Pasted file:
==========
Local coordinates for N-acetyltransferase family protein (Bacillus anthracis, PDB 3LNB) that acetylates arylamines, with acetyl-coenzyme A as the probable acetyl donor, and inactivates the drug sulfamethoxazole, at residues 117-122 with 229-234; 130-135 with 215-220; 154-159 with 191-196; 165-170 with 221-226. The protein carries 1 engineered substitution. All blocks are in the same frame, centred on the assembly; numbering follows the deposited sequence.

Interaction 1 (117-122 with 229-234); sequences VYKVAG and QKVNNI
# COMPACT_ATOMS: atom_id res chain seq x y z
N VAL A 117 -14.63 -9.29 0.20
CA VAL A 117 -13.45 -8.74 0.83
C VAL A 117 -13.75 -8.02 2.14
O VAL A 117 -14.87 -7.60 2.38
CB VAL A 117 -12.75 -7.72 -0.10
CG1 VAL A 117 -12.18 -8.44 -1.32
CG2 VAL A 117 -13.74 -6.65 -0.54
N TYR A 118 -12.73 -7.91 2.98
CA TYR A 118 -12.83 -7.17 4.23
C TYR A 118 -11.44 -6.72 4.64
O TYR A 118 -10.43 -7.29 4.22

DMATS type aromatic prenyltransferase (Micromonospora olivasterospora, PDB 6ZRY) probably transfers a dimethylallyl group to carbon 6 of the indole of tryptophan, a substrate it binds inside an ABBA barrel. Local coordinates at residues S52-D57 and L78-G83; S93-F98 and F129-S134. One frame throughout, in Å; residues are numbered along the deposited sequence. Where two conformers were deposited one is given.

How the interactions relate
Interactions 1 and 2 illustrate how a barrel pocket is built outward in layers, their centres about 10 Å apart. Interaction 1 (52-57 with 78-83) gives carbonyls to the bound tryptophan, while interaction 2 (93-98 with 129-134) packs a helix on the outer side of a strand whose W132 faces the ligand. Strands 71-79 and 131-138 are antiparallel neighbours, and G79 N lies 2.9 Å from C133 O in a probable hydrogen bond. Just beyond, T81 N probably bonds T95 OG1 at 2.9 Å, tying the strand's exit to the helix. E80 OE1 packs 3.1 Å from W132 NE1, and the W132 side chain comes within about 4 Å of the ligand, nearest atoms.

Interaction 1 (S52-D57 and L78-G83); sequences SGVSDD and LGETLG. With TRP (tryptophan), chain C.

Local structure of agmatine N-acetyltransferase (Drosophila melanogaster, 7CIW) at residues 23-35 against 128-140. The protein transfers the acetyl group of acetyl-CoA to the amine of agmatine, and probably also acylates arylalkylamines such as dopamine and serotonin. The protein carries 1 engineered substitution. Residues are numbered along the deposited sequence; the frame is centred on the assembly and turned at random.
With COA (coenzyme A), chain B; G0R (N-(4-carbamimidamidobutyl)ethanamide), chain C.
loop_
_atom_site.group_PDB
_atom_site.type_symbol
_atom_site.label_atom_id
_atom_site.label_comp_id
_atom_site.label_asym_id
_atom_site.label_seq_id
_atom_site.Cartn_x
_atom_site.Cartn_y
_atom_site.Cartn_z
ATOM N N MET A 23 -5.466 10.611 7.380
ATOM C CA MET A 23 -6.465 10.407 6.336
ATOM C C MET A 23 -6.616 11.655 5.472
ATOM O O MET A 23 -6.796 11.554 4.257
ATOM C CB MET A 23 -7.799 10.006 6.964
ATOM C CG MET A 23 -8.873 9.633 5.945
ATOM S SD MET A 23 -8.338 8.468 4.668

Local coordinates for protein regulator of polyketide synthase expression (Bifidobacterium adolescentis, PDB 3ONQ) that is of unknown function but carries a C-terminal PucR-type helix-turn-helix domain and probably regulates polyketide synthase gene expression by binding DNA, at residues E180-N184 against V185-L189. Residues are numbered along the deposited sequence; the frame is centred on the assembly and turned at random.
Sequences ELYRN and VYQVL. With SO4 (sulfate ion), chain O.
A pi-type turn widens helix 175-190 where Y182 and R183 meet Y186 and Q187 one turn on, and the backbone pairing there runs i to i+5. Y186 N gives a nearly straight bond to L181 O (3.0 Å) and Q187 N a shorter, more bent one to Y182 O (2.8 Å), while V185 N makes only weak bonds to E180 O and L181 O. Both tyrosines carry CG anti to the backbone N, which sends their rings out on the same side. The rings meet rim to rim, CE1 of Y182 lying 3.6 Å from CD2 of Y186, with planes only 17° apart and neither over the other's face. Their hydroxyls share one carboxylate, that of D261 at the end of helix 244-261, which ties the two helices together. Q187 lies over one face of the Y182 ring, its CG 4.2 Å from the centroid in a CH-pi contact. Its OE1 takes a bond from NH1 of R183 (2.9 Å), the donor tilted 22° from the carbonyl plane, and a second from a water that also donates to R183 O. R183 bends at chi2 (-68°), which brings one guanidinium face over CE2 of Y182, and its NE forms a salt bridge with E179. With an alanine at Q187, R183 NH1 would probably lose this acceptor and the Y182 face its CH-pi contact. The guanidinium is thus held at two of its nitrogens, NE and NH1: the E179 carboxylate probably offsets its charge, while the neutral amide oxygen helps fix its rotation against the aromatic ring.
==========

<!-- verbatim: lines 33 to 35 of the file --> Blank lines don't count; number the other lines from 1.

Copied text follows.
ATOM C C MET A 23 -6.616 11.655 5.472
ATOM O O MET A 23 -6.796 11.554 4.257
ATOM C CB MET A 23 -7.799 10.006 6.964